More than a quarter of all federally owned, leased or licensed buildings in the Ottawa-Gatineau area, including many landmark downtown buildings, are in critical or poor condition, according to the government’s own assessment.
Of 2,197 National Capital Region buildings listed in the Treasury Board Secretariat of Canada’s Directory of Federal Real Property, 187 are in critical condition and 409 are in poor shape, accounting for 27 per cent of the total. Six-hundred and ninety (31 per cent) are listed in good condition, while 712 (32 per cent) are listed as fair. An additional 199 (nine per cent), all of them licensed or leased, are unrated or listed as “unknown.”
All of the buildings listed as critical or poor are Crown-owned, pushing the portion of critical and poor buildings to 30 per cent of all federally owned buildings in the National Capital Region.
Among those currently listed as critical are the Sir Charles Tupper Building on Riverside Drive; the Taxation Data Centre on Heron Road, Place de Portage’s Phase IV in Gatineau, the National Printing Bureau on boulevard Sacré-Coeur in Gatineau and the Supreme Court building on Wellington Street.
According to the Treasury Board Secretariat, a structure is rated critical when “(operations and maintenance) costs are high, and frequent emergency maintenance and repair are required. Risk of building and building systems failure is high.”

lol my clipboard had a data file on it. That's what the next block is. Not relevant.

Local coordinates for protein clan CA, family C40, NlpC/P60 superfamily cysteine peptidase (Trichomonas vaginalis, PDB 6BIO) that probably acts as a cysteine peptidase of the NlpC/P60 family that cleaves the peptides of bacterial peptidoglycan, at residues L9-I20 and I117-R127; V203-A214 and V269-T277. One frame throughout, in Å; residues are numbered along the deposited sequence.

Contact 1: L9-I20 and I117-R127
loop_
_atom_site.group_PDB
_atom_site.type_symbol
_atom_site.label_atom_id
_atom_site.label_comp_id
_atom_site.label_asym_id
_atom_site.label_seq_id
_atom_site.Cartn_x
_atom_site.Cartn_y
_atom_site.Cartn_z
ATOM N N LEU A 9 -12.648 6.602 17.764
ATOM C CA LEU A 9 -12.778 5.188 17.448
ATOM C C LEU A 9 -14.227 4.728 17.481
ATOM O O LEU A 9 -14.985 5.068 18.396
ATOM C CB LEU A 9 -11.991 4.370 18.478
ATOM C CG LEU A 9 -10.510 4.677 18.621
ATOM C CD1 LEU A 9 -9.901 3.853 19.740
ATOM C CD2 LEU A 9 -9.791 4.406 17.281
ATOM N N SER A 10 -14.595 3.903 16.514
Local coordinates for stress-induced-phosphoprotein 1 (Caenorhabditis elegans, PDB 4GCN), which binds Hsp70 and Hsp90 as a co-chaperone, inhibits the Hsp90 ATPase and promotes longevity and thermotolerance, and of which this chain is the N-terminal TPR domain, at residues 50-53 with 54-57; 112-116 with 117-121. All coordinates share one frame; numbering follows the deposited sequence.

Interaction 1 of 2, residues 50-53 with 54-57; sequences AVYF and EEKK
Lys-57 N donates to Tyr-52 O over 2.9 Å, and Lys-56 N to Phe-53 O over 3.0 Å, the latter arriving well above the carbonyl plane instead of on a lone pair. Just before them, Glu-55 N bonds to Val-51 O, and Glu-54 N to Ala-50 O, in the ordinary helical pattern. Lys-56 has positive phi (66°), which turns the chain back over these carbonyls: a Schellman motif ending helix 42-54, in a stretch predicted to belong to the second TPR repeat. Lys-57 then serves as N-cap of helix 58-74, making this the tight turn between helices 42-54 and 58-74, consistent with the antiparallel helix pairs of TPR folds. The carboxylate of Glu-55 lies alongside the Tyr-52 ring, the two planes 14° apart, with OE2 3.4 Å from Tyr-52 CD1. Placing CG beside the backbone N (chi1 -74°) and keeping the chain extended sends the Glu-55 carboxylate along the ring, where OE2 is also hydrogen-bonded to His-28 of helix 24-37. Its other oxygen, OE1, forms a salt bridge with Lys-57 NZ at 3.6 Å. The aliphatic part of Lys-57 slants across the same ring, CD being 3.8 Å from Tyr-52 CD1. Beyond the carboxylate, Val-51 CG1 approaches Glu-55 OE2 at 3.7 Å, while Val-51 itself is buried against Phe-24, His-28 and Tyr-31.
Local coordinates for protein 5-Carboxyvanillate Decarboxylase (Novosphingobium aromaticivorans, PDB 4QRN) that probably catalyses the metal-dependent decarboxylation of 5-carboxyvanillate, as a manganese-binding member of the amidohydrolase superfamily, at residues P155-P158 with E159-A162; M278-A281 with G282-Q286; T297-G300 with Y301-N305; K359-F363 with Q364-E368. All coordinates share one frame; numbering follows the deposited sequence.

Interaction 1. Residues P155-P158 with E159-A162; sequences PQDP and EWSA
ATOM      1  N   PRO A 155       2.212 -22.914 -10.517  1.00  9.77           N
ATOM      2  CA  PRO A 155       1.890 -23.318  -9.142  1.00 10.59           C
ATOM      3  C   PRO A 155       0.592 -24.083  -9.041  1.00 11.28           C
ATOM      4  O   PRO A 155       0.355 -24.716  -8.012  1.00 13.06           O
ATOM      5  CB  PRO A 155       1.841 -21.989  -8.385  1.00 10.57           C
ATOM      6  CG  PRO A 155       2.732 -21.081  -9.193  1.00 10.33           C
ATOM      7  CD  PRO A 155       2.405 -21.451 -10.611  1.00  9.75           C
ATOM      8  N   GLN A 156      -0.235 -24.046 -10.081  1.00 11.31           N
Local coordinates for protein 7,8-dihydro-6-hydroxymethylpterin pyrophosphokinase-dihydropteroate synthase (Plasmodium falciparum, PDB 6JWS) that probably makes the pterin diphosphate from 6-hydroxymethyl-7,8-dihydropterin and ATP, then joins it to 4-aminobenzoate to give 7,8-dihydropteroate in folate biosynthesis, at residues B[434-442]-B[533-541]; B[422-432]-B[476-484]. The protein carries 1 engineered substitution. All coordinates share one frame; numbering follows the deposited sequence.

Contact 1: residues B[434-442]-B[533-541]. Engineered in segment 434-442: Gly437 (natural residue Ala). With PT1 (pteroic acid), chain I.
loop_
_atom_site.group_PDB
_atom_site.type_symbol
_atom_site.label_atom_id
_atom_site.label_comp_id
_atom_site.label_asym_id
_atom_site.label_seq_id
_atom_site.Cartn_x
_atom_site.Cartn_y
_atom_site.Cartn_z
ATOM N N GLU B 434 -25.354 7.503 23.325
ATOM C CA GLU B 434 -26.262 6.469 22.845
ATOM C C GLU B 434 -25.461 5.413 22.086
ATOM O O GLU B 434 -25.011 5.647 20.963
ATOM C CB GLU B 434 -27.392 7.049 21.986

Chris Aylward, national president of the Public Service Alliance of Canada, says the government must do more to address the situation. “It’s very concerning to us because the health and safety of our members are being put at risk.
“One of the things that (Prime Minister Justin) Trudeau made a priority was infrastructure investment, and federal buildings have deteriorated considerably under this prime minister. We need the prime minister to deliver on (his) commitment.”
The average age of the area buildings listed as critical is about 73 years, and although many are old barns, silos and other farm buildings, others are among Ottawa’s most historic office and retail buildings. Great swaths of the downtown core, particularly on Wellington and Sparks streets, fall into this category.
Apart from the Supreme Court, other Wellington Street properties in critical condition include the National Press Building and the old U.S. embassy and its annex. Parliament’s Centre Block, currently undergoing renovations, is also listed as critical.
Sparks Street buildings in critical condition include the Dover-Brouse-Slater Building, the Booth Building, the Hope-Chambers building, the Blackburn Building, St. Andrew’s Tower, the House of Norcano Building, the Saxe (Canada Life) Building, the Nelms Building, the Birks Building, the Bate Building, the Canadian Imperial Bank of Commerce, the Fisher Building and the Canada’s Four Corners Building.
The oldest building on the critical list is a 190-year-old shed on Russell Road. The oldest ones in downtown Ottawa are the prime minister’s residence at 24 Sussex Dr. and the Nelms Building on Sparks Street, at 153 and 150 years respectively.